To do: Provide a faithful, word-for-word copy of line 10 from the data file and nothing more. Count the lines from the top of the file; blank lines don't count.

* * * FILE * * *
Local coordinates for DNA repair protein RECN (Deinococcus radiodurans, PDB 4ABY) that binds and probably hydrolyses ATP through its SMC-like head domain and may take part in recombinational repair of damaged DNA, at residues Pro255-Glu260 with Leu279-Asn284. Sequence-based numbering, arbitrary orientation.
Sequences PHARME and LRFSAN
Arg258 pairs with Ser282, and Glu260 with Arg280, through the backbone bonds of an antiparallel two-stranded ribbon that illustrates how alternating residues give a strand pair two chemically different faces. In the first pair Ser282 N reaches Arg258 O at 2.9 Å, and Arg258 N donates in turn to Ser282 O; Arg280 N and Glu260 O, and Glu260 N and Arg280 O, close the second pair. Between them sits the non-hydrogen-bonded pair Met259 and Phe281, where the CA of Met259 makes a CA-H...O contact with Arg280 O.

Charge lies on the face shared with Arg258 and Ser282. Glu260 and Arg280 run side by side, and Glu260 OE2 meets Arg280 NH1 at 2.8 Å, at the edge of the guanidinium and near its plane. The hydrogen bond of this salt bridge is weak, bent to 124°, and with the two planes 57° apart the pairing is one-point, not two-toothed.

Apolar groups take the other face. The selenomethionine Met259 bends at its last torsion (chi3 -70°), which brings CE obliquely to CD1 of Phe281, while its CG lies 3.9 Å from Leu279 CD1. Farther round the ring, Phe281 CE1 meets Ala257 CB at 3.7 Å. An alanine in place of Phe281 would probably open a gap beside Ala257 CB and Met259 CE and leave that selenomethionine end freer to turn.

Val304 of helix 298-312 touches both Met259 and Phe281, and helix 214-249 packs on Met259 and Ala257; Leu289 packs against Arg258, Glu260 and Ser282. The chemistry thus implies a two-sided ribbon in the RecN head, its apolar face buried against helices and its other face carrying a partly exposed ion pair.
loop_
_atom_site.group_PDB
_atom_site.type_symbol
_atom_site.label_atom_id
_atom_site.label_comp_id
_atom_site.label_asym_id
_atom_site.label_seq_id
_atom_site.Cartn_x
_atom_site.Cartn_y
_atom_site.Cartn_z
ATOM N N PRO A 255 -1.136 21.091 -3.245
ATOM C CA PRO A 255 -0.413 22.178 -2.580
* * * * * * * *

_atom_site.label_atom_id